When Frank Nieman turned 64, all he wanted was a good workout. Just a few laps in the pool. Back in his Xavier days, Nieman swam for a Coca-Cola AAU team and was quite competitive, even winning the 1951 National Junior Championship in the 200-yard breaststroke. So when feeling a bit weighed down with age a few years ago, he decided getting back in shape sounded like a good idea.
Not so fast. After a career as dean and president of the School of Applied Theology in San Francisco and raising eight children, Nieman, who stands a stately 6-foot-3, found he did not have the same energy in retirement as he had in his youth. Hitting the pool near his home in Pleasant Hill, just east of San Francisco, Nieman was managing a respectable 800 yards a day, two days a week, but it wasn’t doing the trick. The scales just weren’t plummeting.
Then he noticed a group of older men and women working out at the pool, and in 1996, Nieman joined their U.S. Masters Swimming club. “I went from a rather leisurely swimming of 700 or 800 yards a couple of times a week to around 3,000 yards a day five or six days a week,” Nieman says. “The effect was dramatic. I went from 245 pounds to a respectable 215 pounds, though I began nodding off into my luncheon soup. But slowly, my energy level rose and my swimming speed improved.”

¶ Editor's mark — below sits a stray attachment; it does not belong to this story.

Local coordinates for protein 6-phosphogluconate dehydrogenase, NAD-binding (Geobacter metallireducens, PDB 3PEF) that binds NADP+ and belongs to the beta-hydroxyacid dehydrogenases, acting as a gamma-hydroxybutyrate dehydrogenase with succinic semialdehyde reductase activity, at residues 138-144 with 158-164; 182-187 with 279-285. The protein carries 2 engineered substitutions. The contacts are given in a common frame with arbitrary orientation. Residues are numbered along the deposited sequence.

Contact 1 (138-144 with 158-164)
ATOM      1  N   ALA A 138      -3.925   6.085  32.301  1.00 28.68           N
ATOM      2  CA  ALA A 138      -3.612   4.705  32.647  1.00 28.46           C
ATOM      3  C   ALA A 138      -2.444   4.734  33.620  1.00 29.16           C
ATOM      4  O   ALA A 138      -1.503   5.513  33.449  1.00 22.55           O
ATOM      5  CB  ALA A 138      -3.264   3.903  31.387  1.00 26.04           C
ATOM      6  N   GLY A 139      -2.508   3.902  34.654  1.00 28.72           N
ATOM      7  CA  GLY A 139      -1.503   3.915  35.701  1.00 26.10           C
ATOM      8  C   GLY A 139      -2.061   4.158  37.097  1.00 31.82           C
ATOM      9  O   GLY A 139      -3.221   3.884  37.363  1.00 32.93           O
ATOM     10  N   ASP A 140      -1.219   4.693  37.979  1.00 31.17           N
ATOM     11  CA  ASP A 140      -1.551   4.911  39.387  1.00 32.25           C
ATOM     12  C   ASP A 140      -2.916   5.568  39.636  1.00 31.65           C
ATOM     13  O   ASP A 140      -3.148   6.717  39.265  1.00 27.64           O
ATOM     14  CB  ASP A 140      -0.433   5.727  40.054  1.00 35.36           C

The competitor still lurking inside, Nieman entered competition with his club, which awarded him Rookie of the Year honors. After only two months of training, he placed third in the 50-meter breaststroke at a Pacific Masters meet. The next year at the National Championships in Indianapolis, he took second in the 200-meter breaststroke.
In the ensuing 14 years, Nieman’s had a few setbacks, including a knee replacement. But at 78, he’s still swimming. It’s a labor of love, because he does not enjoy practice at all. “The boredom I feel trying to find entertainment in the cracks of the bottom of the pool is offset by my meeting a group of interesting men and women my age doing the same thing.”
And it gets harder every year, especially when he runs up against former Olympians who will “clean your clock,” he says. But he and his new-found friends try to keep a sense of humor as they live well into their golden years. “We laugh about our dull sport, but we also note our trim appearance and generally excellent health.”